I don't want any of the queens to be devoured, however, because I love them all. Three Dark Crowns was an incredible story, and knowing Kendare Blake's wonderful prose from her Anna series, I knew she wouldn't disappoint in this first installment in this new series. My excitement for One Dark Throne is real, and I cannot wait to see where this series is taken to next.
Three Dark Crowns pits sister against sister and constantly debates whether you are family by blood or by the connections you make. Each queen is also going through their own personal set of problems throughout the novel while the main story arc continues of preparing for the Beltane Festival. At the Beltane Festival, the queens will have to prove themselves before the fight can begin.
Today, we live in a world where we pride ourselves on how diverse we are. We all come from different backgrounds, have different experiences and different tastes and these should all be celebrated in one way or another. We are different, and that's brilliant.
But, think about diversity as a mirror. Marginalized people only get a small fragment of that mirror while others (namely, white allocishet people) get bigger and better pieces.
It's important that we show diversity in popular culture such as literature. We need to show everyone that they have a place in the worlds that they read about. It's also essential that we read books that include diversity too, as it can help expand our horizons. By doing so, we can become more informed about the cultures that we read about. However, the aim of diverse authors is not to educate people on the marginalization, it's to show that these people are worth representing.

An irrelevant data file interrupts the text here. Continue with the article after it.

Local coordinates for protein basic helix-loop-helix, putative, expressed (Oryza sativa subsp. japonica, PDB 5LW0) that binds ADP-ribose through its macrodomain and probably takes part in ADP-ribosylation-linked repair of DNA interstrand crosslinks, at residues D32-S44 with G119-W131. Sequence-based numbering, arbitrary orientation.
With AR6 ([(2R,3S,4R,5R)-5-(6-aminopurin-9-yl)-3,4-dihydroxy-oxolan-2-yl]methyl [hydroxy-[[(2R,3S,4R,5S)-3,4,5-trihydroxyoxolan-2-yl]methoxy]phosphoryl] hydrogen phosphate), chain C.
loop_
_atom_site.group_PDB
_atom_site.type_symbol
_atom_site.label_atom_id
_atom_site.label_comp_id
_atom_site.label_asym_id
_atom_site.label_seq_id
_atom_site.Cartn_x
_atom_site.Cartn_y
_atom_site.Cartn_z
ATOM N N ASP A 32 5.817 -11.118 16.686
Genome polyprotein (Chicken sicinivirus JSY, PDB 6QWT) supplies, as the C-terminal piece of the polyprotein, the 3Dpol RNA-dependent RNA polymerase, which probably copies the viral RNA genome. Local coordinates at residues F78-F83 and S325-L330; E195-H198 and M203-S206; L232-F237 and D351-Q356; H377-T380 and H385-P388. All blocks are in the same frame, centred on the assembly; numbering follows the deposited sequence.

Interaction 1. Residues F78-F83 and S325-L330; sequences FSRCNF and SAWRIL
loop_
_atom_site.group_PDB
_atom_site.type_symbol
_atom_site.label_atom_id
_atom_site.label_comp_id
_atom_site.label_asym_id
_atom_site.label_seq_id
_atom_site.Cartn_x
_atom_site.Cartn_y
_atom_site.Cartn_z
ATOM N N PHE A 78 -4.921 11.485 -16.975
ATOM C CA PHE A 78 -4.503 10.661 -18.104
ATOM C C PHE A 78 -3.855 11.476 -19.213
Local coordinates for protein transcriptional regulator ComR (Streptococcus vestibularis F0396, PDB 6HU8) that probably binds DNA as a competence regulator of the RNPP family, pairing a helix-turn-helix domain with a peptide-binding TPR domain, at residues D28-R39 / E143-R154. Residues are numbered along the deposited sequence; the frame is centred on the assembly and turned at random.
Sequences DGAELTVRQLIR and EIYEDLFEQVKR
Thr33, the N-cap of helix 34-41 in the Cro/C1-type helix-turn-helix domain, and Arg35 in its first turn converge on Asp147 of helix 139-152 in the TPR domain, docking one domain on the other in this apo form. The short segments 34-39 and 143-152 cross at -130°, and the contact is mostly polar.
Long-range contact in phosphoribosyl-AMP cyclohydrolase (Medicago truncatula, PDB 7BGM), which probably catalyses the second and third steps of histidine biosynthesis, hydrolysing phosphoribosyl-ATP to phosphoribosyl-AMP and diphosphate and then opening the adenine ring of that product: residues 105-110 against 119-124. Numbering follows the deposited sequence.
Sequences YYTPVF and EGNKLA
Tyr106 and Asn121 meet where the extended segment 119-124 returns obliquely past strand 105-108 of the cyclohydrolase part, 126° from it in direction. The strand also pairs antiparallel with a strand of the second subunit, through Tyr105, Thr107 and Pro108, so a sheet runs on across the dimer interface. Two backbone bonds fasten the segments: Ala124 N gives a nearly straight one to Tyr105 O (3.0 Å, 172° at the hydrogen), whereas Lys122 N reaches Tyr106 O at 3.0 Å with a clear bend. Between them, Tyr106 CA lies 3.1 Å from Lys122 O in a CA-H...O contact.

The Bone Witch is definitely one of my favourite reads of this year. It was my cup of Tea. (I'll stop with the puns... maybe) Perhaps, not enough to beat Strange the Dreamer but it still ranks very high! Exploring the story of The Bone Witch along with its world and the Eight Kingdoms was delightful and impressive. The diverse elements of world-building were clearly shown which WAS EXCELLENT and seeing these diverse elements integrated into the society so well had me in awe. The prose was captivating, it clung to me and didn't let me go.
The story is told from two different perspectives (Tea and the Bard) from two different periods of time, and both are very distinct. I do like how both perspectives rely on each other to tell the story which proves they have a purpose. Also from my perspective, this book had next-to-no romance apart from a few occasions of flirting but it mostly focuses on the relationship between Tea and her brother, Fox.
Hey friends! I’m Joel, the main writer here at Fictional Fates. I’m a reader and writer who advocates for more diversity in literature.
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